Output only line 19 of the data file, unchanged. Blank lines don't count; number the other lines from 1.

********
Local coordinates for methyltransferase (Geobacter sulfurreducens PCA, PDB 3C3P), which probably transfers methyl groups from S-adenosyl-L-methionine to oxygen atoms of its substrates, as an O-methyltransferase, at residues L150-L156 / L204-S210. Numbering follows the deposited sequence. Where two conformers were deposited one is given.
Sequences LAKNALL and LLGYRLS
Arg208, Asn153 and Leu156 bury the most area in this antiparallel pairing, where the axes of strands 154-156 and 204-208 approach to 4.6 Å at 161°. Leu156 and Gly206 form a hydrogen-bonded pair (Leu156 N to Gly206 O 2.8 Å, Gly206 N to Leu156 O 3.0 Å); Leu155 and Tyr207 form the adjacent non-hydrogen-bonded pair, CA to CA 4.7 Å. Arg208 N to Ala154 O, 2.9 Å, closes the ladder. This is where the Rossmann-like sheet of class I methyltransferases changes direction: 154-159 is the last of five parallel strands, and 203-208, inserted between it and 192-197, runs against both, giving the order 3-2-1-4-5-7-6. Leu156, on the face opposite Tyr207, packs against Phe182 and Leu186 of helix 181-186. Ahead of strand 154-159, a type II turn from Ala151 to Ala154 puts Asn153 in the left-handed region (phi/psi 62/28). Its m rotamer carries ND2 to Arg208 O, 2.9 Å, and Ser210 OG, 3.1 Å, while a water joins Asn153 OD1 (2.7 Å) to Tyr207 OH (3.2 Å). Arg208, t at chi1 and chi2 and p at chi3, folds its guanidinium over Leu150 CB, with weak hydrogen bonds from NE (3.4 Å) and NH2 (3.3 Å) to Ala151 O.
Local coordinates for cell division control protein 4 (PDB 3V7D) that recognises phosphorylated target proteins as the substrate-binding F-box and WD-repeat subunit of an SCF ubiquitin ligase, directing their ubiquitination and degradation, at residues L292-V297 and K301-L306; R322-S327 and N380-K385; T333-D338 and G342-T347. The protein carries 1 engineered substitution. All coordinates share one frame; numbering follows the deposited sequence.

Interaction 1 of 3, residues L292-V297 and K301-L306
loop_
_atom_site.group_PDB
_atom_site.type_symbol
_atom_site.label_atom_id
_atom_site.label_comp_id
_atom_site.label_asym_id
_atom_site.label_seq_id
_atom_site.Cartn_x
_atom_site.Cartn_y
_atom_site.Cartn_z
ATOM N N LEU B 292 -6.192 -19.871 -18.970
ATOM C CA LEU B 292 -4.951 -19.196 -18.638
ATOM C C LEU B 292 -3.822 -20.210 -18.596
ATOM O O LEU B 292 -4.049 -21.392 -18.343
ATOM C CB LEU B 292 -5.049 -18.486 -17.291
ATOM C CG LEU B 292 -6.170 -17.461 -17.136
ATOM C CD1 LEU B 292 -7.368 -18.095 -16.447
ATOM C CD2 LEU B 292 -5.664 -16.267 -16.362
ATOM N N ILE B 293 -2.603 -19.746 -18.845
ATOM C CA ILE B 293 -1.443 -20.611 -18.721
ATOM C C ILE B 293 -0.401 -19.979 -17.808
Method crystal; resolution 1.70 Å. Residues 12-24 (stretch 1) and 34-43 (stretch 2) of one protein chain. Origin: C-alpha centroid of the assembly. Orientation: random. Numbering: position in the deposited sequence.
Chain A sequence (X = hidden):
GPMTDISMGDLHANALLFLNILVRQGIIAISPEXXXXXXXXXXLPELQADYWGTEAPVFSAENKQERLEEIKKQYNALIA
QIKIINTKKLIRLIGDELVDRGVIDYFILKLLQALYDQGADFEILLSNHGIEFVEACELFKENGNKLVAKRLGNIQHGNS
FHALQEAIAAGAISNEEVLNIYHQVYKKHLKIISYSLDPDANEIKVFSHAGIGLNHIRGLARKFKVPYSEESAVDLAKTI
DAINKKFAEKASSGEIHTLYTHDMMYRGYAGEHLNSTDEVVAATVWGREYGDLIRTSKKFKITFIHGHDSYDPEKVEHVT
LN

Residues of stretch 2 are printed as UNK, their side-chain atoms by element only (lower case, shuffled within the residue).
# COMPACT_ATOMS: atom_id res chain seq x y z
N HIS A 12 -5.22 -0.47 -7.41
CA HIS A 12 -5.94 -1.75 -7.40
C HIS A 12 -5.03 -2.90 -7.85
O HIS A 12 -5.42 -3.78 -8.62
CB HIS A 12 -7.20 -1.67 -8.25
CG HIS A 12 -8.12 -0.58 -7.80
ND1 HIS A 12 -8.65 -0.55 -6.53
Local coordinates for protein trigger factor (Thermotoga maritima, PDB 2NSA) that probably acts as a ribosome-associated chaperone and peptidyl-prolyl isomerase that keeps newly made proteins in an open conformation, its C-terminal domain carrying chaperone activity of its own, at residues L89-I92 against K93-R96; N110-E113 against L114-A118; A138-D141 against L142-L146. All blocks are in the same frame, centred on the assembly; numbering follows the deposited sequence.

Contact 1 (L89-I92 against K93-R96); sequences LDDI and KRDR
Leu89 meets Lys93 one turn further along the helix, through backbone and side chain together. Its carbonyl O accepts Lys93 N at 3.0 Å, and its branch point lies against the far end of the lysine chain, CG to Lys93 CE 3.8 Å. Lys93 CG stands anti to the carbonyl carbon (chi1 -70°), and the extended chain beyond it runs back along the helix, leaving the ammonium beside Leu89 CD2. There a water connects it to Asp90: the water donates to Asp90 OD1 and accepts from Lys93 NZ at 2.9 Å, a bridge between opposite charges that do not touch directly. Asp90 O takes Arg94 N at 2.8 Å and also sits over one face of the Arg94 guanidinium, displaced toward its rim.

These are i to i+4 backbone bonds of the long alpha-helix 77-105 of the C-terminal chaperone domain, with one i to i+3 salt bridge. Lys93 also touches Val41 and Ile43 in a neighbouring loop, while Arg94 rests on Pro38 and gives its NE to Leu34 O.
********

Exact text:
ATOM O O LEU B 292 -4.049 -21.392 -18.343